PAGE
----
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Sugar Showdown: Which Sweetener is the Best?

Oklahoma has the ninth highest adult obesity rate in the nation, with an obesity rate of more than 32 percent. Oklahoma is also tenth in the nation for the highest rate of diabetes, with 337,823 diabetes cases in 2010 alone.

Sugar is a key player in the obesity epidemic in America. However, with so many different sweeteners and false advertisements, it can be confusing to determine which sweetener is the best option for your health. We consulted Brent Wilson, a registered dietitian at INTEGRIS, to get his perspective on different kinds of sweeteners and to set the record straight.

Woman Sweetening Coffee

Artificial Sweeteners

Artificial sweeteners, or high-intensity sweeteners, are often used in diet or low-calorie foods. “Artificial sweeteners are much sweeter than sugar without the calories,” Wilson says. “These man-made sweeteners can be added to foods without adding calories or impacting blood sugar levels. If this sounds too good to be true, it’s because it is.”

The low-calorie benefits of artificial sweeteners don’t necessarily make these sweeteners a healthy sugar replacement. “Although these sweeteners are zero calories, they bring along lots of other concerns,” Wilson explains. “Overstimulation of sugar receptors from frequent use of these hyper-intense sweeteners may limit tolerance for more complex tastes – so your delicious and nutritious piece of fruit may not taste as sweet as it used to, or vegetables may taste bland. We also find that artificial sweeteners can lead to overeating on other high-calorie foods. People may think, ‘If this beverage has no calories, it will be okay for me to have that bag of chips with it.’ ”

Aspartame

Aspartame is a nutritive artificial sweetener, which means that it adds caloric value to the foods it’s in. Aspartame brand names include Nutrasweet®, Equal® and Sugar Twin®. Although aspartame is approved by the FDA, it has been linked to a higher risk of glucose intolerance and increased cravings for sweet and sugary foods.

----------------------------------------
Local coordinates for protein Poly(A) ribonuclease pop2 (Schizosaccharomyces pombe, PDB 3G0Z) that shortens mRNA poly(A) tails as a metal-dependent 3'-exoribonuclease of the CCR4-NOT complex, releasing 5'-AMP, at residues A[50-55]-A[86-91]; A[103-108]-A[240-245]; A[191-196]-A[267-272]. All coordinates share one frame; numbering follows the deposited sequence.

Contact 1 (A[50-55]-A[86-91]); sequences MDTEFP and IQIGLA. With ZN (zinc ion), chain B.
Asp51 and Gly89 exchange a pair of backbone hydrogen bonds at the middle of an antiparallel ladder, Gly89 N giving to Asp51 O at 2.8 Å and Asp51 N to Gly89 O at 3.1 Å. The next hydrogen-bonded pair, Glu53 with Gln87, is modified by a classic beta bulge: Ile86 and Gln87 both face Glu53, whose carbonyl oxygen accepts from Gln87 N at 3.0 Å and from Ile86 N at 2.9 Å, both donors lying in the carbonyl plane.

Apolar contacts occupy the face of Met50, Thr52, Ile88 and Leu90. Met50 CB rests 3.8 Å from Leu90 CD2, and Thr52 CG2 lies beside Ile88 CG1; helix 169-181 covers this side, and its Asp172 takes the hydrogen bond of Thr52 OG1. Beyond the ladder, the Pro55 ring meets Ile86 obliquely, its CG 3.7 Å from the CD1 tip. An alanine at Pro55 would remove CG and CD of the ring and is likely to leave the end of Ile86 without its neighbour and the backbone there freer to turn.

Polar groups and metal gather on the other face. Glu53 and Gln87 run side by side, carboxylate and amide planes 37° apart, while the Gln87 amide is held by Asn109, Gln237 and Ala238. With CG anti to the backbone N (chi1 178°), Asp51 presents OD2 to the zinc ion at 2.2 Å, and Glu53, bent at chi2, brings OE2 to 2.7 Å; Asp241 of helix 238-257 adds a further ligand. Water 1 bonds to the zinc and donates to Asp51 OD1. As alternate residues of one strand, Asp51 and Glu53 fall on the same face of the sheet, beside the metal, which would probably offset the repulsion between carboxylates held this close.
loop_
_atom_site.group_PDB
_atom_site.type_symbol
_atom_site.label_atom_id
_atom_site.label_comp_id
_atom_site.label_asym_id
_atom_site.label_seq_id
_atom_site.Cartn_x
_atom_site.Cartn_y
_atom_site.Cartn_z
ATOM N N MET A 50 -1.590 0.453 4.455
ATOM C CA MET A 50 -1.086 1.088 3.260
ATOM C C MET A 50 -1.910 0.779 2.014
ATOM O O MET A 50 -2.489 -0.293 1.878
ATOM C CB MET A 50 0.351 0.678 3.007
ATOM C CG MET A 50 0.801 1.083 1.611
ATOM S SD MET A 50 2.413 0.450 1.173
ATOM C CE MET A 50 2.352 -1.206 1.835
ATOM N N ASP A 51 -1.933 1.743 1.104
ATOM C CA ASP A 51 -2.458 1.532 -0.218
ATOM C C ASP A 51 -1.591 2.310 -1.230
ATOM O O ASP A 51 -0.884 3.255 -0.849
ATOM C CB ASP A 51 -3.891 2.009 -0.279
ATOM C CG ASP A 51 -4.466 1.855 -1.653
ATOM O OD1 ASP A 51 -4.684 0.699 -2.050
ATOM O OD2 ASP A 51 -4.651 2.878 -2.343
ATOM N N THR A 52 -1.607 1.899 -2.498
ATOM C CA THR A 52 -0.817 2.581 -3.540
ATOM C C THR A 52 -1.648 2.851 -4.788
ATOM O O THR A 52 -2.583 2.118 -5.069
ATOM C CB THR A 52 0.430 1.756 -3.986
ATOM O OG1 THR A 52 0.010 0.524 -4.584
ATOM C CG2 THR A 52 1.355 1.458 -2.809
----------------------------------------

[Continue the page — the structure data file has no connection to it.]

Sucralose

Sucralose is a non-nutritive artificial sweetener, which means it contains less than two percent of the calories in an equivalent amount of sugar. Sucralose, commonly known as Splenda®, is 600 times sweeter than table sugar. Sucralose is approved by the FDA; however, it has been linked to an increased risk of diabetes, heart disease, metabolic syndrome and obesity.

Saccharin

Saccharin, commonly known as Sweet’N Low®, is another non-nutritive sweetener. It is 200 to 700 times sweeter than sugar and is calorie-free. Saccharin is typically used in beverages and fruit drinks. In the 1970s, saccharin was determined to be a carcinogen, and Congress mandated that warning labels be present on any products containing saccharin. However, after more tests, the National Institutes of Health revoked its label as a carcinogen in 2000.

Spoons of Different Sugars

Natural Sweeteners

Natural sweeteners are found in nature and are minimally processed. These include a variety of sweeteners like organic sugar, stevia, raw honey and maple syrup.

“Natural sweeteners are added to foods to improve the taste; however, just because they are natural does not mean they are calorie-free,” Wilson explains. “Natural sweeteners like honey and agave nectar are commonly added in place of sugar as a healthy substitute, but what most people don’t realize is that these natural sweeteners still have calories and still impact your blood sugar. So, though they are natural, we still want to be conscious of how much we add to foods.”

Stevia

Stevia is a natural sugar substitute derived from the stevia leaf. It is 100 to 300 times sweeter than sugar, so a little stevia goes a long way. It has no carbs, no calories and no artificial ingredients. Stevia is a good sugar substitute for diabetics, because it does not impact blood sugar levels.

Agave

Natural agave comes from the sap of the South American agave plant. Its nectar is used as both a natural sweetener and a key ingredient in tequila. Agave is high in fructose and, like stevia, is much sweeter than regular sugar. Unfortunately, many forms of agave sold in the U.S. are refined agave nectar, which extracts some of its beneficial properties.

Sucrose

Sucrose, more commonly known as table sugar, is derived from sugar cane or sugar beets. The white sugar we typically buy at the grocery store has been processed, bleached and crystallized. White sugar, powdered sugar and brown sugar are all varieties of sucrose that have been processed differently.

A dietitian’s top sweetener pick

So, which sweetener is the best?

“I always recommend using natural sweeteners instead of artificial,” Wilson says. “However, since I see patients with diabetes, the rise in blood sugar from natural sweeteners like honey is not always best for the patient. Because of this, I recommend stevia. Stevia is a natural sweetener derived from the stevia leaf. It has no calories and does not impact your blood sugar.”

Quick healthy tips to reduce sweetener intake

Although stevia is the safest sweetener, according to Wilson, all sweeteners should be consumed in moderation. “I challenge people to replace artificial sweeteners from their diets,” Wilson says.

Here are a few tips, to help reduce your sweetener intake.

  • Replace artificial sweeteners like Splenda, Equal and Sweet’N Low with Stevia.
  • Swap sugary beverages for water with infused fruit.
  • Avoid foods that advertise “sugar-free,” as they are typically loaded with artificial sweeteners.
  • Start eating wholesome, minimally processed foods from the earth like fruits, vegetables, beans, nuts, lean meat and fish.

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